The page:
However, this is a one-size-fits-all approach that doesn't let users adjust the volume and content of the sound being played. "White noise" and "pink noise" can be annoying at certain levels and ineffective at others. ChatterBlocker lets users select one or more simultaneous masking sounds and adjust the volume to fit their own situation.

 

Why should I use ChatterBlocker instead of just listening to music?

Music can often be distracting in itself, to you as well as your co-workers. This is particularly true for music with lyrics.

ChatterBlocker was intentionally designed for blocking unwanted speech, while simultaneously minimizing distraction. Many of the sound files were recorded in binaural, which makes them especially effective at masking sounds coming from any direction.

In addition, ChatterBlocker lets you play multiple sound files at once — you can mix and match any combination of nature sounds and chatter voices to fit your preferences and your surroundings.

Finally, in a cubicle environment, music listening is often done over headphones, in order to avoid disturbing neighbors with your music choices. However, prolonged listening to music over headphones is not recommended, due to the possibility of hearing damage (see the section on Precautions below). Many of the ChatterBlocker presets can be played over speakers at a low to moderate volume level without disturbing cubicle neighbors.

 

How does the ChatterBlocker for iPhone differ from the Macintosh and Windows versions?

The iPhone version doesn't include the Music tracks, which customers sometimes found distracting. In order to reduce the download size, it also doesn't include the meditation tracks and the "Please Be Quiet" and "Shut It" tracks. The Mac and Windows versions also include a mechanism for adding additional tracks. The iOS version has a new interface designed exclusively for iPhone and iPod Touch. It also works fine on iPad.

 

How to Use ChatterBlocker

How should I use ChatterBlocker?

1. Set the volume to a level that seems comfortable and effective.

2. Experiment with different presets to find one you find pleasant and effective at masking the conversations around you.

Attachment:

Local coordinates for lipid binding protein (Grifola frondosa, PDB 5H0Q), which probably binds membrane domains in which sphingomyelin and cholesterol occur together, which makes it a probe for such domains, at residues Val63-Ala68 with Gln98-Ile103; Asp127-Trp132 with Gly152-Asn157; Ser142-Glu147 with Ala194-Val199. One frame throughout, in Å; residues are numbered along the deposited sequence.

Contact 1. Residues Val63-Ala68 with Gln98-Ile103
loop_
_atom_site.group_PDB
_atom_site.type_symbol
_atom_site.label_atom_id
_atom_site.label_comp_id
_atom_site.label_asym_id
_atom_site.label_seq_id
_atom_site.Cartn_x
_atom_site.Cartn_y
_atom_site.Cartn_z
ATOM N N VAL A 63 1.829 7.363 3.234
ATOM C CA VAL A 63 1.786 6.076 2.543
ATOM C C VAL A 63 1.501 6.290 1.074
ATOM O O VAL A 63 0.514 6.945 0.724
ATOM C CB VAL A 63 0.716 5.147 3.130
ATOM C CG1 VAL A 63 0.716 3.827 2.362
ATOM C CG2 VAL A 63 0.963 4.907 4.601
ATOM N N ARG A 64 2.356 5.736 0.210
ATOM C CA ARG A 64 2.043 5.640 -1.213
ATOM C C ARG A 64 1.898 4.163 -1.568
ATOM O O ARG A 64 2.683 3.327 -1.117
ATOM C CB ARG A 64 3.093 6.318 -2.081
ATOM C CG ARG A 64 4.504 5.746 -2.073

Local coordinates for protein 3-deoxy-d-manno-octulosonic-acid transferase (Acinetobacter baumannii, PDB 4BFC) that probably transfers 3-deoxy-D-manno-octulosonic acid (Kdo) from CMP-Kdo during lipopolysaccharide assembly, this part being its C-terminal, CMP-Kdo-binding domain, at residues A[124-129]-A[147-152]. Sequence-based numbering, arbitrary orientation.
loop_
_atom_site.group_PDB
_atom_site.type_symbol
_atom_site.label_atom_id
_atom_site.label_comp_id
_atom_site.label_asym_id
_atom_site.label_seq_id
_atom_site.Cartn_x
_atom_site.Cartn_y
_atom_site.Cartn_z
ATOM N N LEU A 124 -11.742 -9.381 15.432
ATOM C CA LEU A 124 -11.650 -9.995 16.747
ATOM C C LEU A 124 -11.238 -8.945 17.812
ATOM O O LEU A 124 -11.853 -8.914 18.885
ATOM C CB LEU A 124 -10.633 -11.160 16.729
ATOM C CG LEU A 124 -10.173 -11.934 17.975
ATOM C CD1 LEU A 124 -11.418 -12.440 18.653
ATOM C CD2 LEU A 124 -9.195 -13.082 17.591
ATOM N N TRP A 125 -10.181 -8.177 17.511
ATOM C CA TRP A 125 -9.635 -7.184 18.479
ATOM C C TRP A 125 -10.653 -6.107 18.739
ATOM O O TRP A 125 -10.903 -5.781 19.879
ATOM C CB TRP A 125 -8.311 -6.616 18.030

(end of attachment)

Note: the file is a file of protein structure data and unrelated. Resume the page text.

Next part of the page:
3. To fine-tune ChatterBlocker to your situation, you can create new presets by adding additional or removing sounds, or by starting with the Build Your Own Track preset.

Note that ChatterBlocker does not limit you to playing one track at a time. You can select as many tracks as you want from either of the categories: Voices and Sound Effects.

 

Should I use ChatterBlocker with headphones or speakers?

Whichever you prefer.

For especially loud conversations, ChatterBlocker may be more effective over headphones. However, prolonged headphone listening can be uncomfortable and can cause hearing fatigue. Often, ChatterBlocker can be surprisingly effective over external speakers at low to moderate levels, without disturbing your neighbors. ChatterBlocker will be more effective with either headphones or external speakers than with the small, built-in iPhone speaker.

 

Will ChatterBlocker bother my co-workers?

Probably not.

ChatterBlocker works by “neutralizing” common environmental sounds, not by drowning them out. You can generally keep the volume quite low in environments such as offices. In noisier settings, such as crowded cafés, you may want to turn the volume higher. In either case, people around you will usually notice the speech sounds you’re blocking before they’ll notice the low, steady sound of ChatterBlocker. And if they're trying to concentrate, they may benefit from ChatterBlocker as well.

 

Can I use ChatterBlocker with noise cancelling headphones? Will I get any additional benefit?

ChatterBlocker can be used with any speakers or headphones, including noise cancelling headphones. There may be some additional benefit when using high-quality noise cancelling headphones, especially with low-pitched male voices. However, ChatterBlocker can effectively mask voice with or without the use of noise cancelling headphones.

 

Are there precautions I should take when listening with headphones?

Users should take care when listening to any audio content (not just ChatterBlocker) at excessive volume levels and/or for extended periods of time, and especially over headphones. Headphone listeners are more susceptible to hearing damage (such as hearing loss and tinnitus, or ringing of the ears), for a number of reasons: